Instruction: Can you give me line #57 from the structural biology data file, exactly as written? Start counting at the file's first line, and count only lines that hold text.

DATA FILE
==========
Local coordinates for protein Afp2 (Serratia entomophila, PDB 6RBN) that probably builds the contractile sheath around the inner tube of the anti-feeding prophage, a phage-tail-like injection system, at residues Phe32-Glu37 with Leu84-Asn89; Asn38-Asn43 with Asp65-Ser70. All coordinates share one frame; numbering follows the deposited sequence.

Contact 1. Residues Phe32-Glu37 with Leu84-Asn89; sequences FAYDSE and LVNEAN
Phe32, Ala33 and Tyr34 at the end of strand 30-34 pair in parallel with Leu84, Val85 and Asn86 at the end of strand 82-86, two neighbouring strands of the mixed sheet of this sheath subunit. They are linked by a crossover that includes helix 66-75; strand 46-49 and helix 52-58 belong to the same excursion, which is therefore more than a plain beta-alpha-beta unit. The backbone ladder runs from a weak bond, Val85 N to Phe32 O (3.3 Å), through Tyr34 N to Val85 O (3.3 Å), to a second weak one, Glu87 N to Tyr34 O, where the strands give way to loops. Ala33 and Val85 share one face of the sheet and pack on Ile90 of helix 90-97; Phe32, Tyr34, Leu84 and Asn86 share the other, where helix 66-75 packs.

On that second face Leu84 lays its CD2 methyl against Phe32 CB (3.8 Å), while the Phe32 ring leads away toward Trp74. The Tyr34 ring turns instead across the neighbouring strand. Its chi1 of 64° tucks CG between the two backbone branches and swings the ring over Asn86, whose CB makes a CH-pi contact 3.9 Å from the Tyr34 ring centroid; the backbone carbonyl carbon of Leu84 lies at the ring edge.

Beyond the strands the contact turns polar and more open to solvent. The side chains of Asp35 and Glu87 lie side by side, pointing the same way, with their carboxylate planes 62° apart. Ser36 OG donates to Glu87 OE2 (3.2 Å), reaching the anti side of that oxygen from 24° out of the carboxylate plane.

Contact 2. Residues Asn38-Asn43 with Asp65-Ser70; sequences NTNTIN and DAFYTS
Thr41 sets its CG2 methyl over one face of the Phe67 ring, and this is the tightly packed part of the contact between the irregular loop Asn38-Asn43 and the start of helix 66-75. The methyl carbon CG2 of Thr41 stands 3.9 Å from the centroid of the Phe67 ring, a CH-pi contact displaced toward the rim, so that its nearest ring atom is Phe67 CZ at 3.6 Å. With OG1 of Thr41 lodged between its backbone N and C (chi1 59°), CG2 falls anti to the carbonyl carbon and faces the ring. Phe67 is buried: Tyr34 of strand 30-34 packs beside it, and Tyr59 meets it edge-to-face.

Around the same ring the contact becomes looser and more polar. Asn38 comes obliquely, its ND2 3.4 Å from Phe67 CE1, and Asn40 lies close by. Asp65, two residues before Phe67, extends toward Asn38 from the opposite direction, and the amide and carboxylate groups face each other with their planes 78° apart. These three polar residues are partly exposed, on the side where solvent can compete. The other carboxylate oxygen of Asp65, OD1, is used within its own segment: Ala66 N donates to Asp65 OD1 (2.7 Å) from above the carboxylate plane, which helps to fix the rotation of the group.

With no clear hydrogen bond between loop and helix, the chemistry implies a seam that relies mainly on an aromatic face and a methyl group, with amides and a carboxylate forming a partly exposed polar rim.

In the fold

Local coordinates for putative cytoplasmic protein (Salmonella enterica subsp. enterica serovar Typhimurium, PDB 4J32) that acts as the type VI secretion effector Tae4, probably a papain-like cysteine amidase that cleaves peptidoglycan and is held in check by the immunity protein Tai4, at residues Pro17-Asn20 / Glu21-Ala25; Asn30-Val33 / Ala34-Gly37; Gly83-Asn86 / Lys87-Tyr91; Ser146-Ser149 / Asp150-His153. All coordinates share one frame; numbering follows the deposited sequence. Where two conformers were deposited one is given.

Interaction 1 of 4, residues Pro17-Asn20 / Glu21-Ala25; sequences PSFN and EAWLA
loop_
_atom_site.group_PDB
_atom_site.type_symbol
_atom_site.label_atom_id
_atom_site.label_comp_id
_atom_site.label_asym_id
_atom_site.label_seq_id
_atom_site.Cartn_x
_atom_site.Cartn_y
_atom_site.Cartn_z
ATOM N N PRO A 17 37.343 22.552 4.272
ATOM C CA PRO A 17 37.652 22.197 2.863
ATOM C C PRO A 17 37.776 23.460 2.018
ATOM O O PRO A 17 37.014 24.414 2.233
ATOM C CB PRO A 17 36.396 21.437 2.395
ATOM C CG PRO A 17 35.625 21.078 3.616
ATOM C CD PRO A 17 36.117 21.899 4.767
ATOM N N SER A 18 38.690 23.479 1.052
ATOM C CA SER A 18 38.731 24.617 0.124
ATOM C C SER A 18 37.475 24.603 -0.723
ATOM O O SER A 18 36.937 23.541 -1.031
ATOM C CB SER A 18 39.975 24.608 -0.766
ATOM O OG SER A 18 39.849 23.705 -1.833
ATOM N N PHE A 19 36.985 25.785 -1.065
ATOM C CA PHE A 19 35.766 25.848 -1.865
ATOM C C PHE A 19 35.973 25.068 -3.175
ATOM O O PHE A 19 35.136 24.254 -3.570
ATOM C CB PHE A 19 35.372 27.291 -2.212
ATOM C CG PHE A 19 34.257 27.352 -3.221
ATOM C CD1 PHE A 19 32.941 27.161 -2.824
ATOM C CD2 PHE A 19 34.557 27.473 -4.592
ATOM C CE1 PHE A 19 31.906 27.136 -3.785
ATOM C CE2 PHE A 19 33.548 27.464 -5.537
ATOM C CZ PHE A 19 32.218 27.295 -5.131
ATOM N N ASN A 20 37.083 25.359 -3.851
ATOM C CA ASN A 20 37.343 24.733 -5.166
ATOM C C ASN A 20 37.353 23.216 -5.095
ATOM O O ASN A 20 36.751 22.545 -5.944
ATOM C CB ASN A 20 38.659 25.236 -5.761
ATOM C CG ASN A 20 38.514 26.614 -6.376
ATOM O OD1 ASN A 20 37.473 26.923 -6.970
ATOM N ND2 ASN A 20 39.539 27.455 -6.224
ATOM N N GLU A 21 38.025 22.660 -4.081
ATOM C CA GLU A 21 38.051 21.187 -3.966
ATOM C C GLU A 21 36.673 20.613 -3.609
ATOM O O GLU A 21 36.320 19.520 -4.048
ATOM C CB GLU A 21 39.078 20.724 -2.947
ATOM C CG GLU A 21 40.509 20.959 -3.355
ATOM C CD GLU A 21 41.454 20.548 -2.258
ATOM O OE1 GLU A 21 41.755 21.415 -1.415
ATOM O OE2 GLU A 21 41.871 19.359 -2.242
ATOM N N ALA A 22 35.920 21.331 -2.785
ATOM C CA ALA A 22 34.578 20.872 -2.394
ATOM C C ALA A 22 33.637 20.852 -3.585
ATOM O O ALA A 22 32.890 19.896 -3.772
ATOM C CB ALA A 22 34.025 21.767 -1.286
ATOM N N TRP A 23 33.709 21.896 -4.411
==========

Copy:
ATOM C C GLU A 21 36.673 20.613 -3.609